No apology need be offered for giving specimens from some of these productions of an author, so utterly unknown, and so unjustly neglected.

It is entitled Cantta ComparaHvus. ApritocantideaHevieaiinterra A pianger meco, Anions Che nel mio tommo ben meco cantavi: Non puo, tenia tnaalta, aprir cere Sue pane teoto groi, Che nn tropp' alto dolor la voce eenra. Ben ho dalamentarmi in taftta guana, Che tt Ciel ml free a tocto B la aventiua una, Tenendomi lontano al mio conforto. Com' uom di venenata ttral ferito, Che di morir aspetti d' ora in ora, Vieppiu che morte lo aspettar aocora.

Io mi credea con tempo e con Jatica Spiecar dal core insano II gran dolor ch' io preai al dipartire; Or vedo lo tperar fallace e vano, Ch' io non poaso fiiggire II dnol che meco viene e il cor m' intrica.

Come V onda la febbre acqneta un poco, B in pioeol tempo rende maggior loco. Ben fora 1' alma timidetta e vile, 8e la vita con goal Cercaaai, e doke morte aveeai in bando. These compositions of Bojardo are selected, as we have already mentioned, from about one hun- dred and eighty pieces, amongst which many more are to be found equal to these, and none greatly inferior. Whe- ther we consider the images or the style, we cannot withhold our admiration from the poet.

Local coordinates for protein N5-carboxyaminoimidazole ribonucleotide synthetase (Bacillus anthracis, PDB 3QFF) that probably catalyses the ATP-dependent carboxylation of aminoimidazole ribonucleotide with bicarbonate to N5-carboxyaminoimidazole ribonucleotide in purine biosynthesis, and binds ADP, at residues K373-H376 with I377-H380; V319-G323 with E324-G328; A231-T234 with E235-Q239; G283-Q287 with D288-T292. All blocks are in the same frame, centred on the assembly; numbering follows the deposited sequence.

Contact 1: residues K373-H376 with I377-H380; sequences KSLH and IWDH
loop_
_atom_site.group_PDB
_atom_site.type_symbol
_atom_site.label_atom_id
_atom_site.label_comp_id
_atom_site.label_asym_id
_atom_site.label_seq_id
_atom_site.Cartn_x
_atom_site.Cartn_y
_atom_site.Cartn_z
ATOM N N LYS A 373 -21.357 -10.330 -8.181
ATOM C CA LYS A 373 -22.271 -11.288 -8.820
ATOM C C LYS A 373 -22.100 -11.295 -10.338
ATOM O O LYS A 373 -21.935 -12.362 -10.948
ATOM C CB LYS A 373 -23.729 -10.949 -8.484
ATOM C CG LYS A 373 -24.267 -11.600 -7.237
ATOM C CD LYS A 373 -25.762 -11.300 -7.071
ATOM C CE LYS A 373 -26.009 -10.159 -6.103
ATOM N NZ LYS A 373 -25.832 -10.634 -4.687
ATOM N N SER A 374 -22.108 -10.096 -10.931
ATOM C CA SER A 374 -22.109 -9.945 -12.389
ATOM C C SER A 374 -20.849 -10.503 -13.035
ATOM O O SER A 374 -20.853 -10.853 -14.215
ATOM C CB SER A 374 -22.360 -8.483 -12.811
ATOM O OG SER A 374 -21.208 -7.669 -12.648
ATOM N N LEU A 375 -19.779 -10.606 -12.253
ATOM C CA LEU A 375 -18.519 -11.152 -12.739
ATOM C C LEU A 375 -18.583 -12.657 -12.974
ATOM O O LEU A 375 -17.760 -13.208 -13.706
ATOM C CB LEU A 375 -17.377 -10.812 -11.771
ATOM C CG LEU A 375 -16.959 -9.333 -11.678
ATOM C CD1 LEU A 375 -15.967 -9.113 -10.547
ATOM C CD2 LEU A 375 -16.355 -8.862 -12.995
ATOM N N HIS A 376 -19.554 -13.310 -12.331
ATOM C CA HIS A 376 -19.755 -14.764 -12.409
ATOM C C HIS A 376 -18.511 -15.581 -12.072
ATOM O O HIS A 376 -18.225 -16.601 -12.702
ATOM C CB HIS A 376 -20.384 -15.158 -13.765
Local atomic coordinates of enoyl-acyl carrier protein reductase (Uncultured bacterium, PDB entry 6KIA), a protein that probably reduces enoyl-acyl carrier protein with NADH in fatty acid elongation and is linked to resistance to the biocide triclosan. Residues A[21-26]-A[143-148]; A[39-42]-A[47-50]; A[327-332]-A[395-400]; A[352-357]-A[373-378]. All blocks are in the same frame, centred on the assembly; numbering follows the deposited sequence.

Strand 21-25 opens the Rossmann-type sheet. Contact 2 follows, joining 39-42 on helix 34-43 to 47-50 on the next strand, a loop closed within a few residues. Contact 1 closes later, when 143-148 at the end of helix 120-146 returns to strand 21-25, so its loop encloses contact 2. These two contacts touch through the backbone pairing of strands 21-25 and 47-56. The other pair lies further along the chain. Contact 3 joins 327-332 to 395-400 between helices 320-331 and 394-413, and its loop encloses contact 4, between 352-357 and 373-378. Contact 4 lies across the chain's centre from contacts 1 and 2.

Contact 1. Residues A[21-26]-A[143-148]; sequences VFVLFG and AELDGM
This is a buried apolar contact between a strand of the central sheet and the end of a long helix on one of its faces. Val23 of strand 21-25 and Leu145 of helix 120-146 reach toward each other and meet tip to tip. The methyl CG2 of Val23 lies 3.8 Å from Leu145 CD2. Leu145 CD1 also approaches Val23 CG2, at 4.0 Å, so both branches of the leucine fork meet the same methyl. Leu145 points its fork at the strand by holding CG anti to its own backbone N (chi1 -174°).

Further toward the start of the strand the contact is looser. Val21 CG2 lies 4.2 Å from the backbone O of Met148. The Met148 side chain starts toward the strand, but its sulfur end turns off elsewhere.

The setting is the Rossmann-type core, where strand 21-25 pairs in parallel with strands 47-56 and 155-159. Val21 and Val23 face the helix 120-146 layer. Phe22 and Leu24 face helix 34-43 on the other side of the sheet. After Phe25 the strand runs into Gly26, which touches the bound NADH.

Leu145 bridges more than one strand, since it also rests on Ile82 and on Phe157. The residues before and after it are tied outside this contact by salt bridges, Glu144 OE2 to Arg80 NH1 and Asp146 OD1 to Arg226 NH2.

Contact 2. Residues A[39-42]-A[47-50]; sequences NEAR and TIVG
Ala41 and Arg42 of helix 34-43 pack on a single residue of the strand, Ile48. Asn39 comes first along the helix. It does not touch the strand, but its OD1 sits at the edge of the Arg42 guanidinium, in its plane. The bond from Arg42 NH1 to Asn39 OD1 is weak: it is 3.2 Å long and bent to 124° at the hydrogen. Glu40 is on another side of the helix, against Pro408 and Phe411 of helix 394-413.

In a very few instances, his diction may seem not so refined as might be wished, but his ap- parent vulgarisms will certainly be less offen- sive, after reading the notes to the Orlando Innamorato, in which these peculiarities will be explained. The novelty and delicacy of the images, as well as the charming elegance and sim- plicity with which they are expressed, must strike every reader who can appreciate Italian poetry.

Of all the lyrical poets of his age, Bojardo is un- doubtedly the most simple and pathetic. The depth of his feelings is transfused into his im- passioned lines, which touch every reader's heart, because they speak the genuine language of a poet, pouring forth the warm affection of a lover ; not the conceited phraseology of a would-be poet, mistaking the Wild, frantic, incoherent ravings of a madman, for inspirations of love.

The imitators of Petrarca have been guilty of servilely copying their model, spoiling his beauties, and increasing his faults ; and. Bojardo's poetry, on the contrary, although in the manner of Petrarca, has all the marks of originality. His images and style, as well as his diction, are his own ; and he resembles more the character of the predecessors of the Bard of Laura, than that of his successors. In his days, music was still subject to poetry; and the inanimate instruments were designed to support, not to drown the human voice.

Hence it is, that lyrical compositions, written since that period, and not intended to be accompanied by such music, are no longer possessed of the same melodious harmony. These imitators put forth their skill, and succeeded to a wonderful degree, in substituting a metrical harmony foi melody.

The distribution of accents, or pauses in the lines of the old bards, was determined by the musical time ; and when the sister art ceased to be the inseparable companion of poetry, a spurious and artificial jingle was affected, whilst pure melody was no longer one of the principal ele- ments of poetry.

Hence, it is as difficult to un- derstand by what means the lyrical effusions of those ancient poets read so peculiarly, and at the same time so simply musical, as it is impossible to emulate their exquisite beauty in this respect.